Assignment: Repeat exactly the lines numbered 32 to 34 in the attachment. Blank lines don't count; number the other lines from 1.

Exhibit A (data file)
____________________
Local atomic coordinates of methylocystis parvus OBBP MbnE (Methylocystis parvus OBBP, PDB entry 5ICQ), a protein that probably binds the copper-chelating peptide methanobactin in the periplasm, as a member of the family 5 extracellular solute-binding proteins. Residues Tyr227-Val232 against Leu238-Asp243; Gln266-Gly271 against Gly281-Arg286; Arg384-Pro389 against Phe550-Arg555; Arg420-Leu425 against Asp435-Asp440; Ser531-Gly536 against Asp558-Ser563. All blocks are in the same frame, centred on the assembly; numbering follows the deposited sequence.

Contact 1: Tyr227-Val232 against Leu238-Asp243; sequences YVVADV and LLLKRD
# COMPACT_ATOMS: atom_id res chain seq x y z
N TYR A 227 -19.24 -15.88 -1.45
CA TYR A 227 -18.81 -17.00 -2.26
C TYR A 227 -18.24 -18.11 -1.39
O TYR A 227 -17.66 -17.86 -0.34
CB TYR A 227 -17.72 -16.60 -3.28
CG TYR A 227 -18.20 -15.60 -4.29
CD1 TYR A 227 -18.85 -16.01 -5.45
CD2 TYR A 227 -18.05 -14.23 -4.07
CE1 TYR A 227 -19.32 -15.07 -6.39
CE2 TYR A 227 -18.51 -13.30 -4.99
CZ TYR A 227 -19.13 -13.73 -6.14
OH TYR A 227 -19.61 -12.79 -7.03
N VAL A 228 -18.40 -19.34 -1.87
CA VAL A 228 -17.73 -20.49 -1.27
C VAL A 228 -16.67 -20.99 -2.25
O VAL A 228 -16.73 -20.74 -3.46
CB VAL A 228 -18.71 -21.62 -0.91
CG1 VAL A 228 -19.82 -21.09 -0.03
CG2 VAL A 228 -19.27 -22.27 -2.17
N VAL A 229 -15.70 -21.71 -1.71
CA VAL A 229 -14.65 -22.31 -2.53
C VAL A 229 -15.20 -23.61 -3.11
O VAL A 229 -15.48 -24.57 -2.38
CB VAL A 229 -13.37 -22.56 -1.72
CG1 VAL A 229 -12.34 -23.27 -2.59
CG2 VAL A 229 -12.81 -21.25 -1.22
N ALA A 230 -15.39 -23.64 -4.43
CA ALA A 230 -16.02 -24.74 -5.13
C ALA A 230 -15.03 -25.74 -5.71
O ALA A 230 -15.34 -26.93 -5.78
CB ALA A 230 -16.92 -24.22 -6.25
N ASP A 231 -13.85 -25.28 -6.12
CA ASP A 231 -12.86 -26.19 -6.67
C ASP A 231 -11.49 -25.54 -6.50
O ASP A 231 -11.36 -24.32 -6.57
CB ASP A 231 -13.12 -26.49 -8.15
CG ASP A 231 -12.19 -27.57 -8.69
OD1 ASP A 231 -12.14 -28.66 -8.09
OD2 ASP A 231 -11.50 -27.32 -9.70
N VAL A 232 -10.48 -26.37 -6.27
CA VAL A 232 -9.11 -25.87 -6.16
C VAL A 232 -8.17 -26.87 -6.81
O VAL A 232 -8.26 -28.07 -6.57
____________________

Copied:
C ALA A 230 -15.03 -25.74 -5.71
O ALA A 230 -15.34 -26.93 -5.78
CB ALA A 230 -16.92 -24.22 -6.25